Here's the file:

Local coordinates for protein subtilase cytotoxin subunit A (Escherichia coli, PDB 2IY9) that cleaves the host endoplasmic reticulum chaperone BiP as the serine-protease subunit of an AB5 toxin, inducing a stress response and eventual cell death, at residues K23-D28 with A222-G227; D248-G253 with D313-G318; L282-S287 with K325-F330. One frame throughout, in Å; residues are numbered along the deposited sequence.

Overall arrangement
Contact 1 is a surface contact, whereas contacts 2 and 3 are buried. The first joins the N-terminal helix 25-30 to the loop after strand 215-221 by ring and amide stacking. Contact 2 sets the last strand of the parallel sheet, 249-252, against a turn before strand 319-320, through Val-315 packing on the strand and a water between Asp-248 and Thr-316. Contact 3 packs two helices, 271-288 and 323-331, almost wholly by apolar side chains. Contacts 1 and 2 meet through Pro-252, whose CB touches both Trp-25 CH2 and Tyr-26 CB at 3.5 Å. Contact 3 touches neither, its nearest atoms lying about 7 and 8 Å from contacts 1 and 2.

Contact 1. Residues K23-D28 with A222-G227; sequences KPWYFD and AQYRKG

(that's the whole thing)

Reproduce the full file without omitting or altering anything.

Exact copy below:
Local coordinates for protein subtilase cytotoxin subunit A (Escherichia coli, PDB 2IY9) that cleaves the host endoplasmic reticulum chaperone BiP as the serine-protease subunit of an AB5 toxin, inducing a stress response and eventual cell death, at residues K23-D28 with A222-G227; D248-G253 with D313-G318; L282-S287 with K325-F330. One frame throughout, in Å; residues are numbered along the deposited sequence.

Overall arrangement
Contact 1 is a surface contact, whereas contacts 2 and 3 are buried. The first joins the N-terminal helix 25-30 to the loop after strand 215-221 by ring and amide stacking. Contact 2 sets the last strand of the parallel sheet, 249-252, against a turn before strand 319-320, through Val-315 packing on the strand and a water between Asp-248 and Thr-316. Contact 3 packs two helices, 271-288 and 323-331, almost wholly by apolar side chains. Contacts 1 and 2 meet through Pro-252, whose CB touches both Trp-25 CH2 and Tyr-26 CB at 3.5 Å. Contact 3 touches neither, its nearest atoms lying about 7 and 8 Å from contacts 1 and 2.

Contact 1. Residues K23-D28 with A222-G227; sequences KPWYFD and AQYRKG